Flipping the classroom

11194467843_736b141911_cTeaching has more or less remained the same over time: the transfer of knowledge from teacher to student. But it is always in a state of flux as well, particularly as new technologies are able to greatly expand fundamental techniques through the use of multimedia and computer-based instruction, as well as web and online learning, to name just a few of the more obvious. Auburn’s engineering faculty has remained current in these changing teaching tools – two veteran teachers show us how.

A dedicated teacher with decades of service, P.K. Raju, Thomas Walter professor in the Department of Mechanical Engineering, has not only seen the classroom move from blackboard to white, but has also been influential in the way that the engineering curriculum has evolved with new concepts, new technology – and new students.

“When I came to Auburn in the mid-eighties, the department head called me in, and gave me a syllabus and a textbook,” Raju remembers. “He pretty much said, ‘well, here you are, now go and teach it.’”

The teaching model, he jokes, was “the sage on the stage.”

So much has changed since then.

“In a sense, what we teach is often the same material – after all, the laws of thermodynamics haven’t changed – but the way in which we teach has changed dramatically, and it has done so as the result of research into teaching methods as well as teaching technology,” Raju explains.

“I was part of a study conducted in 1996 led by William Walker, who was dean at the time, and Larry Benefield, who was then associate dean for academic affairs,” says Raju. “We knew that up to 40 percent of our students dropped out between the freshman and sophomore years. And we knew that these students were academically strong, with good high school GPAs and strong test scores.

“What we found out was that many of our students didn’t really see the relevance between the science, math and physics taught at the freshman level to real-world engineering.”

Auburn’s solution was to introduce classes that brought engineering to the freshman class, including a non-credit survey course that introduces students to all of the engineering curriculums, from aerospace to polymer and fiber and everything in between.

In addition, every department offers a two credit-hour course to introduce students to engineering. The Department of Mechanical Engineering introduces students to case studies and games in the course that it offers.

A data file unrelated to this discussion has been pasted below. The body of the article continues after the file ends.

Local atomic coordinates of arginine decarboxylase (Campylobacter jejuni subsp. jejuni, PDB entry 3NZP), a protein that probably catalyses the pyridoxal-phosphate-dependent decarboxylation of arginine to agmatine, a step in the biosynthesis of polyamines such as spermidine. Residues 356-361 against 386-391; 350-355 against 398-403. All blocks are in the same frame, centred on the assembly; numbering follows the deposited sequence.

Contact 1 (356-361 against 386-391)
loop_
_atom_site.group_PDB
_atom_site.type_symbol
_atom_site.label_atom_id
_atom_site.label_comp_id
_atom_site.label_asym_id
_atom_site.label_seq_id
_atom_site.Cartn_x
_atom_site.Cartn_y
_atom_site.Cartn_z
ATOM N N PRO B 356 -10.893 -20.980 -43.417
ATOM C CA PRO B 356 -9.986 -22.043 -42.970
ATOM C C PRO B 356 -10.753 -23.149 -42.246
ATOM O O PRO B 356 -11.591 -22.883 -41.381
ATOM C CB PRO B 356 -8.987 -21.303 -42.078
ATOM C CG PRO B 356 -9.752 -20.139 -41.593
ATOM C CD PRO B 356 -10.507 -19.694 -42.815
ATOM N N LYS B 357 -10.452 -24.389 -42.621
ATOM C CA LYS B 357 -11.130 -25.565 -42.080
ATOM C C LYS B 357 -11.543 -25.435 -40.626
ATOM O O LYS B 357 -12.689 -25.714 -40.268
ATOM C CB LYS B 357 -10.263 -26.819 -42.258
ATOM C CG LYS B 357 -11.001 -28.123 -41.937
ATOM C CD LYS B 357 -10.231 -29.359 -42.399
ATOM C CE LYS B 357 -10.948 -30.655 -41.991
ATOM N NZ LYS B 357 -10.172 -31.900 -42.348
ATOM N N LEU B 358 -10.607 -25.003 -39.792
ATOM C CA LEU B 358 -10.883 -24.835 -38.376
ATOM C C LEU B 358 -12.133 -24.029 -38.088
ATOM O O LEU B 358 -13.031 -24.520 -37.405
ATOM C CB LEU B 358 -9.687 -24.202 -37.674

“The presentation of case studies has been particularly important,” Raju notes. “We have used a wide range of them, including bringing in plant managers to talk to classes. What our students frequently learn is that there are conflicting solutions to real-world problems, and that engineering is often just one component of the whole – there are usually business questions that need to be answered as well, because there are generally dollar issues attached to the engineering problem at hand.”

Raju also points to global education as part of the new learning paradigm.

“We are in such a global economy now, that we absolutely have to bring to our students a sense of what it is like to work in this arena,” Raju observes. “We have sent some 40 students to India during the past six years, partnering with the Indian Institute of Technology. Students collaborate on projects that involve working with international corporations under the program, which is sponsored by the National Science Foundation.”

Raju has also received grants from the National Science Foundation to develop teaching methods that rely on a wide range of technologies, including computer simulation, video and game-playing to teach engineering design.

“We have used these methods in conjunction with case studies, and have now taught more than 10,000 engineering students in partnership with other universities such as MIT and Georgia Tech,” Raju notes. “At Auburn, we have engaged about 100 undergraduates, 40 master’s students and eight doctoral candidates in the development of these novel instructional materials.”

Raju says that generational and cultural differences, as well as differences in individual learning styles. need to be taken into consideration in teaching engineering students.

“We no longer have a generation of students that will simply sit in front of a blackboard in the classroom,” Raju explains, adding, “We may be approaching the end of a generation that will be challenged in the class by watching PowerPoint presentations. Now we have to look at a greater level of computer interaction and game playing.

“Some students learn textually, that is, they literally have to have the words in front of them to understand engineering concepts. Others are very visual in their approach to learning, and have to have some degree of visual stimulation in order to understand the material.”

As a teacher, he says, the bottom line is moving from the “sage on the stage” concept to one in which a teacher is more of a facilitator who gives students an opportunity to think and analyze, rather than memorize.

“There is much more research that needs to be conducted on ways to more fully engage our engineering students,” Raju concludes. “I believe that Auburn is playing an important part in it, and will become better recognized as an innovator not only in engineering practice, but also in engineering education.”

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